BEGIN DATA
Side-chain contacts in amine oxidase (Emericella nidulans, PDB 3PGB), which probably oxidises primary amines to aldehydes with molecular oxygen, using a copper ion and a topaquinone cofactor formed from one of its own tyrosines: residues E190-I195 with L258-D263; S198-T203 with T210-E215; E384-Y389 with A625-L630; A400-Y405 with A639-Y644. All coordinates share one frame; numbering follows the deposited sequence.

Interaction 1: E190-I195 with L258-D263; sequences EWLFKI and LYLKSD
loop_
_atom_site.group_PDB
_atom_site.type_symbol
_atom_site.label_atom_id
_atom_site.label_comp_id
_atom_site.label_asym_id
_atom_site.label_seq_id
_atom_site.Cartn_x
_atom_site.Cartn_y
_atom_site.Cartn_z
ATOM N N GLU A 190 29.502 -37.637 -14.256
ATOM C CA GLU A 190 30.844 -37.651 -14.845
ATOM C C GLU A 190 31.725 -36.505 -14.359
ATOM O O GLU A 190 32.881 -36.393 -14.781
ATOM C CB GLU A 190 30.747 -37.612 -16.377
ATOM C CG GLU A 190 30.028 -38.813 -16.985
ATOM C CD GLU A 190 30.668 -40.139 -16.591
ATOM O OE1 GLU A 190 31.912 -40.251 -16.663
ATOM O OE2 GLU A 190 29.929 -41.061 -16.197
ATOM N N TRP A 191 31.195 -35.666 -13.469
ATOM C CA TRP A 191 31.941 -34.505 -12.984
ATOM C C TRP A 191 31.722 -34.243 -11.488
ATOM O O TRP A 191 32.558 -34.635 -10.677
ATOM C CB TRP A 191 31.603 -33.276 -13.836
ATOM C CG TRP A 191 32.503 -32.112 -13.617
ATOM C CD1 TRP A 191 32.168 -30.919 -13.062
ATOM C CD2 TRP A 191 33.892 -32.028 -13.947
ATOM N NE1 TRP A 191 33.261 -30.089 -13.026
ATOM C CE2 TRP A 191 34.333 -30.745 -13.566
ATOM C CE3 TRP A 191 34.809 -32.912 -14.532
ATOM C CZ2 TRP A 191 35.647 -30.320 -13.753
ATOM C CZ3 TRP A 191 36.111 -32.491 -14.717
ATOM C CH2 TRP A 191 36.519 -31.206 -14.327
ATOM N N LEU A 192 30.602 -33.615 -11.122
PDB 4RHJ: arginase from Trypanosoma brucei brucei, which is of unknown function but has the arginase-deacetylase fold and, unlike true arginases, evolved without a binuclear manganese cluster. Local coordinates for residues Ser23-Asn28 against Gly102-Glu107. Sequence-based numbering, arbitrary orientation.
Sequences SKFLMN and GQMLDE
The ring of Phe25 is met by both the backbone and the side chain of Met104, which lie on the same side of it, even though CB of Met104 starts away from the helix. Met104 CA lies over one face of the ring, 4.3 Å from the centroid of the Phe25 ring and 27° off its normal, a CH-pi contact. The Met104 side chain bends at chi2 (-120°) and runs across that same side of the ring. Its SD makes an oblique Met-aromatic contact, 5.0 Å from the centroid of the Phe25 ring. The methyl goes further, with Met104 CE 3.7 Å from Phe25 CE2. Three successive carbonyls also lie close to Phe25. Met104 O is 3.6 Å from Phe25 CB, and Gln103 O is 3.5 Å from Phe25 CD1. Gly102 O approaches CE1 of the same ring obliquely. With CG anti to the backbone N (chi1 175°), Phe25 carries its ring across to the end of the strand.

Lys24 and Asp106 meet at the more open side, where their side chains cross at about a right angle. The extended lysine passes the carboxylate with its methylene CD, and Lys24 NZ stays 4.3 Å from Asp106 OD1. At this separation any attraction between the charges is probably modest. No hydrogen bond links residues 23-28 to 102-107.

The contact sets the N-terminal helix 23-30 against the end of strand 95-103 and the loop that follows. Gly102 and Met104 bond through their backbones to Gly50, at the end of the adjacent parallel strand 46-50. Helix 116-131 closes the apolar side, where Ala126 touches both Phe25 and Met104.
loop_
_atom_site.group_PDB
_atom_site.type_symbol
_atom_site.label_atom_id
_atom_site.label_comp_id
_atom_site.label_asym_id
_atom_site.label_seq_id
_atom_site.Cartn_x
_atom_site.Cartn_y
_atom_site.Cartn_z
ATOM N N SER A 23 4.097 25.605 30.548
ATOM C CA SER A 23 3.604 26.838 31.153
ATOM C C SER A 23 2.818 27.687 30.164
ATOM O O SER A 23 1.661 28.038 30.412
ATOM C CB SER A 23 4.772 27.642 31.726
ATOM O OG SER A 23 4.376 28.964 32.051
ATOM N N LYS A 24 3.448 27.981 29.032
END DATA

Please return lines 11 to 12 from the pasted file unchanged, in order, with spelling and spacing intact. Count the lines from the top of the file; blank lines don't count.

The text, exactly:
_atom_site.Cartn_y
_atom_site.Cartn_z